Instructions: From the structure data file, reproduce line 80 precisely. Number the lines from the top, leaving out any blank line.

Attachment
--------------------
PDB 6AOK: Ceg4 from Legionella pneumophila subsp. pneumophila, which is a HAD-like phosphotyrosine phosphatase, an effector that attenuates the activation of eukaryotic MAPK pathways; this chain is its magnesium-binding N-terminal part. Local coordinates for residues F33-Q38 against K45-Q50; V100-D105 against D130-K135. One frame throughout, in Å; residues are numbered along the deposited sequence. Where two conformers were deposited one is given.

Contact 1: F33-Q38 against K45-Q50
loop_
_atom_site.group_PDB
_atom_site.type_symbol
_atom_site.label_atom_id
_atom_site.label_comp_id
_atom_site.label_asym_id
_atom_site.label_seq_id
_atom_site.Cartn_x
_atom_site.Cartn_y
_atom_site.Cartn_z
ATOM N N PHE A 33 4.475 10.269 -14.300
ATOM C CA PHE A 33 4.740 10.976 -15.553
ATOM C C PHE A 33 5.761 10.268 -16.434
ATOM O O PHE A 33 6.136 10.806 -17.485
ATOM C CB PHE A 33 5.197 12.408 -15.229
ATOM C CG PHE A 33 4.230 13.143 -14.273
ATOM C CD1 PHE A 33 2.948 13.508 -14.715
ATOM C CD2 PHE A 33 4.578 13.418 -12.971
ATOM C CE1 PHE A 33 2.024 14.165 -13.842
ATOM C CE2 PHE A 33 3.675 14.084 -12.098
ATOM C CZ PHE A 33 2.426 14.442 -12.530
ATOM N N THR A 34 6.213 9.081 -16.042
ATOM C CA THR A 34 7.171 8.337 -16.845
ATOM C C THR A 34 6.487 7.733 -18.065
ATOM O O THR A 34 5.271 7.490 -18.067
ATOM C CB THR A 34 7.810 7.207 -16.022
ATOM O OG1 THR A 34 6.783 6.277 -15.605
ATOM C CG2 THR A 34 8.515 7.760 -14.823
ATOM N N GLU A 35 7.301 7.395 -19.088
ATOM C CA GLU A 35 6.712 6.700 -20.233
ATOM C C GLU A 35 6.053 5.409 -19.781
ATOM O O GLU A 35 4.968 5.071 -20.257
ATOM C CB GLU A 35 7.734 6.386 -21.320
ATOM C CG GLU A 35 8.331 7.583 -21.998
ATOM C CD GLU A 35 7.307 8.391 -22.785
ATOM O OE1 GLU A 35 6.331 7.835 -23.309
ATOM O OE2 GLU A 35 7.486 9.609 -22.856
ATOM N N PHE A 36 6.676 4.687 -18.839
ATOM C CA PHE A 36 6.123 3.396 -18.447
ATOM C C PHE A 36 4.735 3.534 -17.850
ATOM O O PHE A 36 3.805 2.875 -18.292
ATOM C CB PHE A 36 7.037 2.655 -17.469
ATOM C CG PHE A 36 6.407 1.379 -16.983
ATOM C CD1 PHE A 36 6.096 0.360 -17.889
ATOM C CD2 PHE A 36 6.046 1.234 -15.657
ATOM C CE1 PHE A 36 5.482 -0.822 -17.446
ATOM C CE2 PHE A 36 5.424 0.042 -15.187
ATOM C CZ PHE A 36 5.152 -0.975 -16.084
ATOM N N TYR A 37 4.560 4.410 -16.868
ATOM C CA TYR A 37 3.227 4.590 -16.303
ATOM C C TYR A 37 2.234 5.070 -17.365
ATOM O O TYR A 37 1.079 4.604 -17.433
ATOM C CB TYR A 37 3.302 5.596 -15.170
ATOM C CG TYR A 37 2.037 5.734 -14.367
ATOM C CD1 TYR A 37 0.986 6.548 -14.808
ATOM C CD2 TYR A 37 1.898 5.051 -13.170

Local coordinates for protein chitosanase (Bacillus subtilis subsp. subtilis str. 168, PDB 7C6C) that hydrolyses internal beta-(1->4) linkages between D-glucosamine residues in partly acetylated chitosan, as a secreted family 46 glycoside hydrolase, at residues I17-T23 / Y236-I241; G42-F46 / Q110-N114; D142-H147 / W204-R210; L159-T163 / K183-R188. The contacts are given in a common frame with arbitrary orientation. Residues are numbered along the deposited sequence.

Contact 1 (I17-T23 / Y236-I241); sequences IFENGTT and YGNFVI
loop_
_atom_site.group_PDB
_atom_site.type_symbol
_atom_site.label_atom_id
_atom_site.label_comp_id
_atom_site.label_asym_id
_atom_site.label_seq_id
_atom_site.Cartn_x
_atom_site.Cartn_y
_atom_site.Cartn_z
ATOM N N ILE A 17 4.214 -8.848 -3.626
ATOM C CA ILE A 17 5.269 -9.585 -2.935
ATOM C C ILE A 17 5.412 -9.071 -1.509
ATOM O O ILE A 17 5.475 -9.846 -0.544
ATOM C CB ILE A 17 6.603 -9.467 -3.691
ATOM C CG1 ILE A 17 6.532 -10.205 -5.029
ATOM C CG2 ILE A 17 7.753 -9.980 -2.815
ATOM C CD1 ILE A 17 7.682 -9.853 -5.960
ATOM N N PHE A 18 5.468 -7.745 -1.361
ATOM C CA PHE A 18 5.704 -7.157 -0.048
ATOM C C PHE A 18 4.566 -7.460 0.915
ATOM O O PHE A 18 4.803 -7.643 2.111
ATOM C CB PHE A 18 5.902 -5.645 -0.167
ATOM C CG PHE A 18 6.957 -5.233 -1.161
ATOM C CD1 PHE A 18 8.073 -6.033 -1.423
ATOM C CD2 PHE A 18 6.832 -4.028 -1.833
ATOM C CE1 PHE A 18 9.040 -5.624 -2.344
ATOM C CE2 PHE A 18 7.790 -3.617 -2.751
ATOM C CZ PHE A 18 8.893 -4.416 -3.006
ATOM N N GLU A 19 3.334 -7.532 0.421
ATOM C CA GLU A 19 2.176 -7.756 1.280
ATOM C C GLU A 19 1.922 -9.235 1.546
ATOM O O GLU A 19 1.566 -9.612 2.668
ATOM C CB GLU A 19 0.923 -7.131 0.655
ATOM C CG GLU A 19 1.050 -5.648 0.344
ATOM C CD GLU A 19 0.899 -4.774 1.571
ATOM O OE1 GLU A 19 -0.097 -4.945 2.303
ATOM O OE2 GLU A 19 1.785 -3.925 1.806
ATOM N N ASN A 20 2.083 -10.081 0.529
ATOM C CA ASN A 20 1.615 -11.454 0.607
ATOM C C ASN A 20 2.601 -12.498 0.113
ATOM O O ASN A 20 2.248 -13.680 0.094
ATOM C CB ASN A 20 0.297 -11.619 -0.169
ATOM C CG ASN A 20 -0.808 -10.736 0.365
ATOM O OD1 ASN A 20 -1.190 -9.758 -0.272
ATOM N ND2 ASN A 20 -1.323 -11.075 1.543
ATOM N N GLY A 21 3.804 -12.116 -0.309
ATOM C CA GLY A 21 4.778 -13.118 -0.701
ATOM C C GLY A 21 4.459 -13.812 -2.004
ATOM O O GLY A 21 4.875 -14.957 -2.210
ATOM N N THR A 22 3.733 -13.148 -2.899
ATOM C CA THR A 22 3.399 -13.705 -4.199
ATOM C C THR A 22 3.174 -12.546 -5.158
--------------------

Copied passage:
ATOM C CA PHE A 18 5.704 -7.157 -0.048